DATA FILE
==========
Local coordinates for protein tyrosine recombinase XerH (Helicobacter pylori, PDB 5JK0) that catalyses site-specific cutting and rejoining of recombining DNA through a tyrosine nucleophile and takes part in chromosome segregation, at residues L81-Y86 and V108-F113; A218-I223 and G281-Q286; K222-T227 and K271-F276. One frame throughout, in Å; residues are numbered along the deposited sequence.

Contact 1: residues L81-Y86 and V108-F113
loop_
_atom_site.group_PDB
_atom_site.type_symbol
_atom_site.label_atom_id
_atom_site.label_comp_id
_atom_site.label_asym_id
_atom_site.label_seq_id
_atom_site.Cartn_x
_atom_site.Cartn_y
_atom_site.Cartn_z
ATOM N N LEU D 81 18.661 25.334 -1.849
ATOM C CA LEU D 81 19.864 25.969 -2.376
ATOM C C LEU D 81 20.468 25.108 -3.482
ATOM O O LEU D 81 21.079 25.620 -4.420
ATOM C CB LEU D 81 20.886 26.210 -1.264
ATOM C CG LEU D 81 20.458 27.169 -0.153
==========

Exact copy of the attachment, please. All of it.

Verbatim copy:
Local coordinates for protein tyrosine recombinase XerH (Helicobacter pylori, PDB 5JK0) that catalyses site-specific cutting and rejoining of recombining DNA through a tyrosine nucleophile and takes part in chromosome segregation, at residues L81-Y86 and V108-F113; A218-I223 and G281-Q286; K222-T227 and K271-F276. One frame throughout, in Å; residues are numbered along the deposited sequence.

Contact 1: residues L81-Y86 and V108-F113
loop_
_atom_site.group_PDB
_atom_site.type_symbol
_atom_site.label_atom_id
_atom_site.label_comp_id
_atom_site.label_asym_id
_atom_site.label_seq_id
_atom_site.Cartn_x
_atom_site.Cartn_y
_atom_site.Cartn_z
ATOM N N LEU D 81 18.661 25.334 -1.849
ATOM C CA LEU D 81 19.864 25.969 -2.376
ATOM C C LEU D 81 20.468 25.108 -3.482
ATOM O O LEU D 81 21.079 25.620 -4.420
ATOM C CB LEU D 81 20.886 26.210 -1.264
ATOM C CG LEU D 81 20.458 27.169 -0.153